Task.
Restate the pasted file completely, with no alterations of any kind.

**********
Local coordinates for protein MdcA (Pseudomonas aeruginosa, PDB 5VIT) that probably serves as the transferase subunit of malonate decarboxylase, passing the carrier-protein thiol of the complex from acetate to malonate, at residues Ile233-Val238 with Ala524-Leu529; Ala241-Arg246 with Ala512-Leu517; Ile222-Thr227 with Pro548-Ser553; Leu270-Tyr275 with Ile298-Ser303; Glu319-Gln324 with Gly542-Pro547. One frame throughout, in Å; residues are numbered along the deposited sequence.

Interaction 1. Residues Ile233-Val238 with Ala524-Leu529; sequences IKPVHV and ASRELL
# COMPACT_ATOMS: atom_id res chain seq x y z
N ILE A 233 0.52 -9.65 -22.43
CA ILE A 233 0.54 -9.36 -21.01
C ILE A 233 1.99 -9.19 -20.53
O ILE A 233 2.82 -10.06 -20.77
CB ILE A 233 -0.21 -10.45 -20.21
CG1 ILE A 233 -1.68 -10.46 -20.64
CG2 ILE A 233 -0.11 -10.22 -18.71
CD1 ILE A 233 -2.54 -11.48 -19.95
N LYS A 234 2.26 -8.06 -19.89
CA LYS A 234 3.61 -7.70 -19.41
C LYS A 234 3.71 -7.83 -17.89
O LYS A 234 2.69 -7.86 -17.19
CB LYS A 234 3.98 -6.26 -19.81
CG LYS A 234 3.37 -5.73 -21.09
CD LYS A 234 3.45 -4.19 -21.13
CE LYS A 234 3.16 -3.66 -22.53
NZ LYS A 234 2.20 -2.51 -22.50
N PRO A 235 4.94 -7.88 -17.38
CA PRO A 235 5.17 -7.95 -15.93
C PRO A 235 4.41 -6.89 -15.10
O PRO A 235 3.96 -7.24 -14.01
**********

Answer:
Local coordinates for protein MdcA (Pseudomonas aeruginosa, PDB 5VIT) that probably serves as the transferase subunit of malonate decarboxylase, passing the carrier-protein thiol of the complex from acetate to malonate, at residues Ile233-Val238 with Ala524-Leu529; Ala241-Arg246 with Ala512-Leu517; Ile222-Thr227 with Pro548-Ser553; Leu270-Tyr275 with Ile298-Ser303; Glu319-Gln324 with Gly542-Pro547. One frame throughout, in Å; residues are numbered along the deposited sequence.

Interaction 1. Residues Ile233-Val238 with Ala524-Leu529; sequences IKPVHV and ASRELL
# COMPACT_ATOMS: atom_id res chain seq x y z
N ILE A 233 0.52 -9.65 -22.43
CA ILE A 233 0.54 -9.36 -21.01
C ILE A 233 1.99 -9.19 -20.53
O ILE A 233 2.82 -10.06 -20.77
CB ILE A 233 -0.21 -10.45 -20.21
CG1 ILE A 233 -1.68 -10.46 -20.64
CG2 ILE A 233 -0.11 -10.22 -18.71
CD1 ILE A 233 -2.54 -11.48 -19.95
N LYS A 234 2.26 -8.06 -19.89
CA LYS A 234 3.61 -7.70 -19.41
C LYS A 234 3.71 -7.83 -17.89
O LYS A 234 2.69 -7.86 -17.19
CB LYS A 234 3.98 -6.26 -19.81
CG LYS A 234 3.37 -5.73 -21.09
CD LYS A 234 3.45 -4.19 -21.13
CE LYS A 234 3.16 -3.66 -22.53
NZ LYS A 234 2.20 -2.51 -22.50
N PRO A 235 4.94 -7.88 -17.38
CA PRO A 235 5.17 -7.95 -15.93
C PRO A 235 4.41 -6.89 -15.10
O PRO A 235 3.96 -7.24 -14.01